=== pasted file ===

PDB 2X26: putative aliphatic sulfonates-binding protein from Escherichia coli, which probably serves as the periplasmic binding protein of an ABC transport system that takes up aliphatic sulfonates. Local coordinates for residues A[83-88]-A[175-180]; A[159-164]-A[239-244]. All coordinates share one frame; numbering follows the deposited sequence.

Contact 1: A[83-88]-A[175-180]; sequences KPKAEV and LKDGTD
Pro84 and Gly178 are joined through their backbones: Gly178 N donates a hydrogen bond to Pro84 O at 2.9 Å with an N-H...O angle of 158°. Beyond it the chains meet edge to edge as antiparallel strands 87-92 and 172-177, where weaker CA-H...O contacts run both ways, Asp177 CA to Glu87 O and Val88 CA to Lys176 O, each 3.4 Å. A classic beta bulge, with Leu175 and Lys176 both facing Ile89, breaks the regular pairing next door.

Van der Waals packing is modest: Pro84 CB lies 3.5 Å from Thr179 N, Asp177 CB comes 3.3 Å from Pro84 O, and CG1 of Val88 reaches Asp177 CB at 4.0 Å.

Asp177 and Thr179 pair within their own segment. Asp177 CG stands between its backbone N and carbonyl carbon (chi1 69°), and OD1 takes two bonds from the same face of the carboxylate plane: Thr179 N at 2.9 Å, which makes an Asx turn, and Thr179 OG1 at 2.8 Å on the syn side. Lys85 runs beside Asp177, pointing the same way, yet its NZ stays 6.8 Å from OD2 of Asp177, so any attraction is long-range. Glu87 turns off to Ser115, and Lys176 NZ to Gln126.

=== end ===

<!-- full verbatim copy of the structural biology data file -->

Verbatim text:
PDB 2X26: putative aliphatic sulfonates-binding protein from Escherichia coli, which probably serves as the periplasmic binding protein of an ABC transport system that takes up aliphatic sulfonates. Local coordinates for residues A[83-88]-A[175-180]; A[159-164]-A[239-244]. All coordinates share one frame; numbering follows the deposited sequence.

Contact 1: A[83-88]-A[175-180]; sequences KPKAEV and LKDGTD
Pro84 and Gly178 are joined through their backbones: Gly178 N donates a hydrogen bond to Pro84 O at 2.9 Å with an N-H...O angle of 158°. Beyond it the chains meet edge to edge as antiparallel strands 87-92 and 172-177, where weaker CA-H...O contacts run both ways, Asp177 CA to Glu87 O and Val88 CA to Lys176 O, each 3.4 Å. A classic beta bulge, with Leu175 and Lys176 both facing Ile89, breaks the regular pairing next door.

Van der Waals packing is modest: Pro84 CB lies 3.5 Å from Thr179 N, Asp177 CB comes 3.3 Å from Pro84 O, and CG1 of Val88 reaches Asp177 CB at 4.0 Å.

Asp177 and Thr179 pair within their own segment. Asp177 CG stands between its backbone N and carbonyl carbon (chi1 69°), and OD1 takes two bonds from the same face of the carboxylate plane: Thr179 N at 2.9 Å, which makes an Asx turn, and Thr179 OG1 at 2.8 Å on the syn side. Lys85 runs beside Asp177, pointing the same way, yet its NZ stays 6.8 Å from OD2 of Asp177, so any attraction is long-range. Glu87 turns off to Ser115, and Lys176 NZ to Gln126.